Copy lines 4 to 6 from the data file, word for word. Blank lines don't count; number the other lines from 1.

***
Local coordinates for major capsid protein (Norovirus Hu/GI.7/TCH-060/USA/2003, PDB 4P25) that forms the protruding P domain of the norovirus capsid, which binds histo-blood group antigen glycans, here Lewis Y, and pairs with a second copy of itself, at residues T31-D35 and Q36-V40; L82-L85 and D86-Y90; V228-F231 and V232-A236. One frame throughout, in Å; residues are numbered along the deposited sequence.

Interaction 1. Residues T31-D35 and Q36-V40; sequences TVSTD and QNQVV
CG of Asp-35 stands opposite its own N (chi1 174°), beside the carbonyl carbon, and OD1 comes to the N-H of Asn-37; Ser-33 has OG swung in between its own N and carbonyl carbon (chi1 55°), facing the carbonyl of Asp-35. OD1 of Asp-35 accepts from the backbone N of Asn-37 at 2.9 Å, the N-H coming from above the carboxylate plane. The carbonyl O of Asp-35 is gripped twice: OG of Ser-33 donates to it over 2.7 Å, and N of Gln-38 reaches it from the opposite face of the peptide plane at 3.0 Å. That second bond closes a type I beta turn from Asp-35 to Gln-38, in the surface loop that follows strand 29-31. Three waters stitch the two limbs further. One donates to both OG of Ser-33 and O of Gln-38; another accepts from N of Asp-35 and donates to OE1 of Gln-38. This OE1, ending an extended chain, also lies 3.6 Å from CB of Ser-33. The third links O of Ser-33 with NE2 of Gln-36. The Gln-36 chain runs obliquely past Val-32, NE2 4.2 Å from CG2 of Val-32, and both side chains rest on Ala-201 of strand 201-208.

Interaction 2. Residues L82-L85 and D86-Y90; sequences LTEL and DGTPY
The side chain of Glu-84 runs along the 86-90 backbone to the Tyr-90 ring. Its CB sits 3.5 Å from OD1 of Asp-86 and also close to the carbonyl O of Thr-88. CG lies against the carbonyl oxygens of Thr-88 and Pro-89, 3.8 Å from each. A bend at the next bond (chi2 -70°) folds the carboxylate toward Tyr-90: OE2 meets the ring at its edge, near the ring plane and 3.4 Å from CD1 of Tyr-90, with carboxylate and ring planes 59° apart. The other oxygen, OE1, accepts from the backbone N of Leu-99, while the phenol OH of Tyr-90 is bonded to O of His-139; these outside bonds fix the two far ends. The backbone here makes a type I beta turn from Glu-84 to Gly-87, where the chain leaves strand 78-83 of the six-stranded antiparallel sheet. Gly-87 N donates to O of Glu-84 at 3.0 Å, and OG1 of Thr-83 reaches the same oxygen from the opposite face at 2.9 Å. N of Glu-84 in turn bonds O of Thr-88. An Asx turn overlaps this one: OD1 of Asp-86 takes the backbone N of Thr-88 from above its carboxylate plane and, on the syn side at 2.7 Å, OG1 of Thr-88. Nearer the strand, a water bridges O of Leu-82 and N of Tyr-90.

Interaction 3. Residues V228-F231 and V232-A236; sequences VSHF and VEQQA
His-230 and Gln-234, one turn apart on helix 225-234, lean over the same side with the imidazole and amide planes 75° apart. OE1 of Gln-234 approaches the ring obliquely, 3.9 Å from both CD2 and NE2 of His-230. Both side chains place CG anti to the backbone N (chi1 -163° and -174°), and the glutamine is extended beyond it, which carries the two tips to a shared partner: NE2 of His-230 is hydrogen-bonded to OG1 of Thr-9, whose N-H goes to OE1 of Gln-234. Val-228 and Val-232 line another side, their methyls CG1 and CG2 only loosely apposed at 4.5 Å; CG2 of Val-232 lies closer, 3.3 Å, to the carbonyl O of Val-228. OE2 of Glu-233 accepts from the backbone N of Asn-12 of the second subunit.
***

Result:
Interaction 2. Residues L82-L85 and D86-Y90; sequences LTEL and DGTPY
The side chain of Glu-84 runs along the 86-90 backbone to the Tyr-90 ring. Its CB sits 3.5 Å from OD1 of Asp-86 and also close to the carbonyl O of Thr-88. CG lies against the carbonyl oxygens of Thr-88 and Pro-89, 3.8 Å from each. A bend at the next bond (chi2 -70°) folds the carboxylate toward Tyr-90: OE2 meets the ring at its edge, near the ring plane and 3.4 Å from CD1 of Tyr-90, with carboxylate and ring planes 59° apart. The other oxygen, OE1, accepts from the backbone N of Leu-99, while the phenol OH of Tyr-90 is bonded to O of His-139; these outside bonds fix the two far ends. The backbone here makes a type I beta turn from Glu-84 to Gly-87, where the chain leaves strand 78-83 of the six-stranded antiparallel sheet. Gly-87 N donates to O of Glu-84 at 3.0 Å, and OG1 of Thr-83 reaches the same oxygen from the opposite face at 2.9 Å. N of Glu-84 in turn bonds O of Thr-88. An Asx turn overlaps this one: OD1 of Asp-86 takes the backbone N of Thr-88 from above its carboxylate plane and, on the syn side at 2.7 Å, OG1 of Thr-88. Nearer the strand, a water bridges O of Leu-82 and N of Tyr-90.

Interaction 3. Residues V228-F231 and V232-A236; sequences VSHF and VEQQA